In short, it can compromise the data center's overall performance and the security/integrity of data stored within and transported to/from the data center.
There are two main scenarios in which a data center decommissioning process is required:
1. Replacing older IT equipment
Decommissioning older IT assets and replacing them with new assets can be easier said than done in practice. Even if it's something that's performed regularly in organizations, careful planning is still required.
An important issue when partially decommissioning and replacing assets in a running data center is to minimize downtime by taking dependencies between assets into account.
2. Retiring the data center
A data center may need to be retired for one reason or another, for example, when a company decides to migrate its whole operations to a cloud-based environment, relocate the data center, or simply when an organization closes down its operation.
In practice, retiring a data center will require a careful decommissioning plan, which can be quite complex. Depending on the size of the data center, there may be a lot of IT assets that require decommissioning, turning the data center decommissioning process into a very complex project.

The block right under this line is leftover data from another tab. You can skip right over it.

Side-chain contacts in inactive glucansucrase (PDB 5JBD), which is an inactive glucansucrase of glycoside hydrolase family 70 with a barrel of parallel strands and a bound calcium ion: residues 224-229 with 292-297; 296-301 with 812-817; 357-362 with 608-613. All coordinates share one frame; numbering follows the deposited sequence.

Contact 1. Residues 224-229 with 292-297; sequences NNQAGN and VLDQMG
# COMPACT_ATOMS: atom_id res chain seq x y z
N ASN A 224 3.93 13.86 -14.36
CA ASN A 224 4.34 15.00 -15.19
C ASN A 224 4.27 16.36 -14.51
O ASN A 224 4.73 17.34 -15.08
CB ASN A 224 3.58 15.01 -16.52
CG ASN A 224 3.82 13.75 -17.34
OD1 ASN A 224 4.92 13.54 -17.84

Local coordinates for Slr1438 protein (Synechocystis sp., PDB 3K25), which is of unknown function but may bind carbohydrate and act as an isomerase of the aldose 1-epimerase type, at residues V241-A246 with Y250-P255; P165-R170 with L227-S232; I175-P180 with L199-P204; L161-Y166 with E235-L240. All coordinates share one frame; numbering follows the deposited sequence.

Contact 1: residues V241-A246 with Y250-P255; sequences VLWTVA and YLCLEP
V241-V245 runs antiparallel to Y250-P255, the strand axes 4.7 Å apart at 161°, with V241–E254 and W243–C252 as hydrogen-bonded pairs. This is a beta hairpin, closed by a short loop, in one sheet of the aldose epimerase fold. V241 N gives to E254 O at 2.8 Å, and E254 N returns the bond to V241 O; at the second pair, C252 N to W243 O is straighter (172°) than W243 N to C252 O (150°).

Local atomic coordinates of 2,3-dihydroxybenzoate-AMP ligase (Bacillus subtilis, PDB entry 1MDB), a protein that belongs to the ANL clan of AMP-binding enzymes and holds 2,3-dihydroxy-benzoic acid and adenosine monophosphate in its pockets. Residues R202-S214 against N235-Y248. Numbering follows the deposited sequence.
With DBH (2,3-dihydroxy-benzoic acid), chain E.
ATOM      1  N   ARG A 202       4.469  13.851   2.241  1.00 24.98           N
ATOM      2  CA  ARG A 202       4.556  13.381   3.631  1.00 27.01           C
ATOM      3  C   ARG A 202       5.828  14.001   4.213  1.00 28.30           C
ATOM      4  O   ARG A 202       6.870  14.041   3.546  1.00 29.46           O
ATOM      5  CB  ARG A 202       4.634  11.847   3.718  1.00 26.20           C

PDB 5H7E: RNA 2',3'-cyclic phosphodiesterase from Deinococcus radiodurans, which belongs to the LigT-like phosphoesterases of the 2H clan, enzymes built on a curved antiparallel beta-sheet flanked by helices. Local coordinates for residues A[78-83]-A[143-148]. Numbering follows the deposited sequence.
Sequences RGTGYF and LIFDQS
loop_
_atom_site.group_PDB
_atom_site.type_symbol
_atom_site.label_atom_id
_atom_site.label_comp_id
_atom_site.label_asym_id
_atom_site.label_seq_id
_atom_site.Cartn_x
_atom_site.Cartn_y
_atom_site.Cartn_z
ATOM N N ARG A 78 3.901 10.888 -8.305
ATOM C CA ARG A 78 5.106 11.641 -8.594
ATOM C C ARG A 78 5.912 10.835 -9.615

Not to mention, there may also be local, state, and federal regulations that you'll need to comply with when performing the decommissioning process. In such cases, the assistance of certified professionals may be required to ensure compliance with relevant regulations.
Why Would You Need a Data Center Decommissioning Plan?
You'll need a data center decommissioning plan to ensure the whole process can be executed smoothly, which is important due to these main reasons:
1. Data Security
A data center decommissioning plan should identify the correct steps to ensure the privacy, integrity, and security of data stored within the data center.
Critical data should also be backed up to prevent loss of information, and depending on the applicable regulations, you may be required to keep a backup of data stored on physically destroyed/recycled equipment as proof of what information was stored on the IT equipment.
A proper data center decommissioning process should also involve ensuring a proper audit trail by maintaining a list of all decommissioned assets, data of decommissioning, what exact steps have been performed, and so on.